Additionally, three full text and bibliographic resources have become available or have been developed for TTU Library patrons. The first is a locally developed database that specializes in environmental information related to playa lakes and the Ogallala Aquifer. It is a digital library initiative that includes citations, full text articles, and an image gallery. It will soon offer water rights/environmental law information. It is located atwww.lib.ttu.edu/playa/playa.htm. This is an educational site, freely available to anyone without restriction. The next two resources are marginally related to this field:Lexis-Nexis Universe (legal information) andCompendex(engineering information). Both sites are restricted to TTU affiliated parties only.

Guidelines for the discipline include the Clapp-Jordan formula. This formula appeared in the literature over thirty years ago (College and Research Libraries 26:371-80). An article appeared in the 1972 volume of this same journal (vol. 33 no. 3, pp.190-198), challenging the validity of this formula. Searching the library literature now (LibraryLit & INSPEC) for information on this formula results in nothing. An Internet search using Altavista results in two occurrences where it is only mentioned. Basically, it attempts to measure the adequacy of a library's collection for the patron's on campus by counting faculty, students, programs, books, journals, and documents. Obviously, the formula fails to include electronic access to information, the Internet, and the consortial relationships, such as those used for Interlibrary Loan, that are common to academic libraries today. Thus, it is not considered a worthwhile measure of adequacy for academic libraries in the transition form print to electronic resources, even though a large number of those resources remain in a print format.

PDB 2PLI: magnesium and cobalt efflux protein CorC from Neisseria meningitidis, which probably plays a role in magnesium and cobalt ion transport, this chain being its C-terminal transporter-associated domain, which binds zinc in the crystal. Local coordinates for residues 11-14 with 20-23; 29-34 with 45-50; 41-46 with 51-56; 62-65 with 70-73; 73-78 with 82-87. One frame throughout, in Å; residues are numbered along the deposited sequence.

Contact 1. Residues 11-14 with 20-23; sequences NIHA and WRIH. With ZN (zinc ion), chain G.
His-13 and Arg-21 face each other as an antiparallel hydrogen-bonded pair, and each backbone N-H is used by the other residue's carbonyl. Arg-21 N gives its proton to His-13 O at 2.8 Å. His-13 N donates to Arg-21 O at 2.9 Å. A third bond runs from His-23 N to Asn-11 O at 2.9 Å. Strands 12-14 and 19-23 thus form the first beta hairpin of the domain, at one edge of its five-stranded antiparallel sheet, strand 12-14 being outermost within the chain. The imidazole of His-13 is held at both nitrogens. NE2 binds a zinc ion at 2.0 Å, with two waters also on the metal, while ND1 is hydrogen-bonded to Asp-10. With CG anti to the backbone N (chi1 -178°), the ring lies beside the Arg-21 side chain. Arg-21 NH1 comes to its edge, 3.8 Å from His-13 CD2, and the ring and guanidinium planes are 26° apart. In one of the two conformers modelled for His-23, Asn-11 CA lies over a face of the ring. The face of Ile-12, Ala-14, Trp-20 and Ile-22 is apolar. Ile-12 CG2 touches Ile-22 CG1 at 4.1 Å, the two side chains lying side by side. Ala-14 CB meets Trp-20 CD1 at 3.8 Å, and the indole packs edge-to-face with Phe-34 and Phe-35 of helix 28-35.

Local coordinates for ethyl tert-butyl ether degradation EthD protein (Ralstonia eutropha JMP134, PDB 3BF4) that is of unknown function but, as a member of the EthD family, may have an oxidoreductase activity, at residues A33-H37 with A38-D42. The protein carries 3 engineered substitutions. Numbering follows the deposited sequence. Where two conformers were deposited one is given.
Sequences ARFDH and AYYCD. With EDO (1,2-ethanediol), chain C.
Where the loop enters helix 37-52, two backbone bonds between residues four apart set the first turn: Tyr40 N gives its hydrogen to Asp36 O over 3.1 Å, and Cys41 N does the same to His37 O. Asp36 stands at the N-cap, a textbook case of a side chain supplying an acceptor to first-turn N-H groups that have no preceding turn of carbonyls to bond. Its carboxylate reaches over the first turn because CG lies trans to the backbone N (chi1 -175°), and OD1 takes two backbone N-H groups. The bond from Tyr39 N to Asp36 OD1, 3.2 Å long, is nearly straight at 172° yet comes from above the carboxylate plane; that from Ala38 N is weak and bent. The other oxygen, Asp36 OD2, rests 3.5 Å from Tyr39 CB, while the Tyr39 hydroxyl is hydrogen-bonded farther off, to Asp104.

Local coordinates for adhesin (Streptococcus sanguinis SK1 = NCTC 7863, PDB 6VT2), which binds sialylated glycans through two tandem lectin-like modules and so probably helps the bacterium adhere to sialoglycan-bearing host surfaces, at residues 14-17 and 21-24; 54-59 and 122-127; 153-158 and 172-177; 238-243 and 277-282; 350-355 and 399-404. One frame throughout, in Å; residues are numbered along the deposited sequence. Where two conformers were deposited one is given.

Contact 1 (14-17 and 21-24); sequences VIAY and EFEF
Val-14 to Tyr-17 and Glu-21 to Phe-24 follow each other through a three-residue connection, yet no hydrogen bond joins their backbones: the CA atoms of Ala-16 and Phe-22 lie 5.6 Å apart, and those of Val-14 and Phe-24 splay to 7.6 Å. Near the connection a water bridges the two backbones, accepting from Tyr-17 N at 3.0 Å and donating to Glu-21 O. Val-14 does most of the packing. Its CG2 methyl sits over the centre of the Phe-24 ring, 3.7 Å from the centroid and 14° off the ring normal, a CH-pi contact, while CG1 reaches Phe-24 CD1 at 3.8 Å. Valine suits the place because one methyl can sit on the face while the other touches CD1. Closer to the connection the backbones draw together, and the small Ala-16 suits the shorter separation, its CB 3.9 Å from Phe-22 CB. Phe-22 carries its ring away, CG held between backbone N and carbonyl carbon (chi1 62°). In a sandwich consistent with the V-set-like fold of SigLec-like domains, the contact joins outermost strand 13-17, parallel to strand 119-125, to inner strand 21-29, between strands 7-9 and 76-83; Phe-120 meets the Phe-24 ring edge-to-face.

Strengths and Weaknesses

Strengths

TTU Libraries offer several strong assets in support of this program such as knowledgeable, service oriented librarians to manage the dynamic and interdisciplinary information resources characteristic of this field. These services combined with numerous networking relationships with other research institutions make available an outstanding interlibrary loan program and access to specialized bibliographic databases via Dialog.

Other strong points include the government documents collection, one of only two regional depositories in Texas, and electronic access to numerous bibliographic and full text resources such as OCLC's FirstSearch, Lexis-Nexis Universe, Compendex, and a local database covering playa lakes and the Ogallala Aquifer.